Michigan quarterback Shea Patterson runs against Iowa during the first half of U-M's 10-3 win on Saturday, Oct. 5, 2019, at Michigan Stadium.

Michigan isn't creating enough chunk plays. It still isn't targeting those talented receivers enough, and even when it is, it's not at a good enough clip. There's pre-snap motion at times, but it doesn't throw the defense out of sync or open up a big play because the defense doesn't perceive it as a threat. The quarterback zone read plays that were so effective last fall haven't been much of a factor. The screen game, which was so inventive at the beginning of Jim Harbaugh's tenure, is missing bite. The newfangled run-pass options haven't been all that frequent or successful.

The no-huddle aspect of the offense is supposed to help Michigan get the right play in. In theory, the Wolverines line up quickly, turn their heads toward the sideline and take in the call. If the sideline notices something with the defense that it doesn't like or wants to exploit, it can adjust the call. 

Michigan wide receiver Nico Collins is tackles by Iowa defensive back Michael Ojemudia during the second half of U-M's 10-3 win on Saturday, Oct. 5, 2019, at Michigan Stadium.

But it doesn't appear that many in-game adjustments are made. And if there are, they don't seem to be effective. Patterson said Saturday that Iowa's defense "started to back off a little bit" after his first deep ball to Nico Collins, which eventually led to a touchdown. "We started to take our underneath stuff," he said.

But in the seven possessions following that scoring drive, Michigan ran 30 plays for 110 yards, scoring zero points. On the eighth drive, it found some success, moving the ball 64 yards in nine plays. The 10th play: a missed field goal.

There's a lot to work on in the coming weeks.

After the game, Harbaugh told reporters that he believes the Wolverines are "hitting their stride" on offense with the way they have "been practicing, the way they've been preparing."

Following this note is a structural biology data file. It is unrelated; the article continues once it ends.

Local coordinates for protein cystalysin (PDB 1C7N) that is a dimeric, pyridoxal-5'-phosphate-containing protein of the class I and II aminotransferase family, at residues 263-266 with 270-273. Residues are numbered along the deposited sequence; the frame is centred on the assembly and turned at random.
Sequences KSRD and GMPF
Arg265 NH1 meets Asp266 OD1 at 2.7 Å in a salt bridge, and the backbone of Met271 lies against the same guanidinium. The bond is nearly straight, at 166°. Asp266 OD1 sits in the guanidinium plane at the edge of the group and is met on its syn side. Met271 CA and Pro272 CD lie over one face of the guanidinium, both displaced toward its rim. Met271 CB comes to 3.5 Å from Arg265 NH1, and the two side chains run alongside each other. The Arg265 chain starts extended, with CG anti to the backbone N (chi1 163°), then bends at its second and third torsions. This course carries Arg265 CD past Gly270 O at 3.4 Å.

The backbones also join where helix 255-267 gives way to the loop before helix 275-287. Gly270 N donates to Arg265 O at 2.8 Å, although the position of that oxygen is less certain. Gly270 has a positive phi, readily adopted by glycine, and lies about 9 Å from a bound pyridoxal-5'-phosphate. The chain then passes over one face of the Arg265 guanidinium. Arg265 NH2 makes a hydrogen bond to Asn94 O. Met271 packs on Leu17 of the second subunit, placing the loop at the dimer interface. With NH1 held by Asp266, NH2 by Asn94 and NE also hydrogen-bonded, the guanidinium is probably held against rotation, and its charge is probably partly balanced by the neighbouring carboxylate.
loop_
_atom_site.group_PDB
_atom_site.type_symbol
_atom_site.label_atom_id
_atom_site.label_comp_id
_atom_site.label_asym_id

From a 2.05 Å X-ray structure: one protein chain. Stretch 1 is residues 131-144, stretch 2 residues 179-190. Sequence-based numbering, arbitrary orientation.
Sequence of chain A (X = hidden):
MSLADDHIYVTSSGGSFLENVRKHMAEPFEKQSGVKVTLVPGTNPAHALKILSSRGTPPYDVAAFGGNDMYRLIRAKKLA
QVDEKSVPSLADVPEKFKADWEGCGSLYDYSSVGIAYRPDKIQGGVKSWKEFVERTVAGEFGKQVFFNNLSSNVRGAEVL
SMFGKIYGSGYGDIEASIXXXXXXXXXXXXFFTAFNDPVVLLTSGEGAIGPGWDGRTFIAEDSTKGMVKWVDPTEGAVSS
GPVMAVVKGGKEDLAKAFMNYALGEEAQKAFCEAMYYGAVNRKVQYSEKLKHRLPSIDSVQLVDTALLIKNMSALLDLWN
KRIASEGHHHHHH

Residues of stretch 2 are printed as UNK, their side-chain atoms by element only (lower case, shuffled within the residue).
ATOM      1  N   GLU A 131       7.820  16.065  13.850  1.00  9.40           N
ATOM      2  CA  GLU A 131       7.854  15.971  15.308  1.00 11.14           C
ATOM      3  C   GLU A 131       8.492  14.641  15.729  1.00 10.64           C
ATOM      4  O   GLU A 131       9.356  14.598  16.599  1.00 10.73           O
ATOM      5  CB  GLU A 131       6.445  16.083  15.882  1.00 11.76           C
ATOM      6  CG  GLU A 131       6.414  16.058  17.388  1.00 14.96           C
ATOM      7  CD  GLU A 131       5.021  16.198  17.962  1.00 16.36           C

Michigan quarterback Shea Patterson passes against Iowa during the second half of U-M's 10-3 win on Saturday, Oct. 5, 2019, at Michigan Stadium.

You can interpret those words how you'd like. The biggest question, though, is if Michigan will finally hit full stride and fix the offense in time for its biggest games.

The Wolverines play at No. 11 Penn State on Oct. 19, and host No. 10 Notre Dame on Oct 26. Games against No. 23 Michigan State and No. 5 Ohio State loom in November.

At this point, there's no reversing course. Michigan sank an entire offseason into the new scheme. We're approaching the halfway point of the regular season. There's nothing to do but press forward and hope that things click.

The Wolverines were willing to bet their entire season that the payoff would outweigh the transition costs. 

At this point, all available evidence suggests that bet isn't likely to pay off. 

Contact Orion Sang at osang@freepress.com. Follow him on Twitter @orion_sang. Read more on the Michigan Wolverines and sign up for our Wolverines newsletter.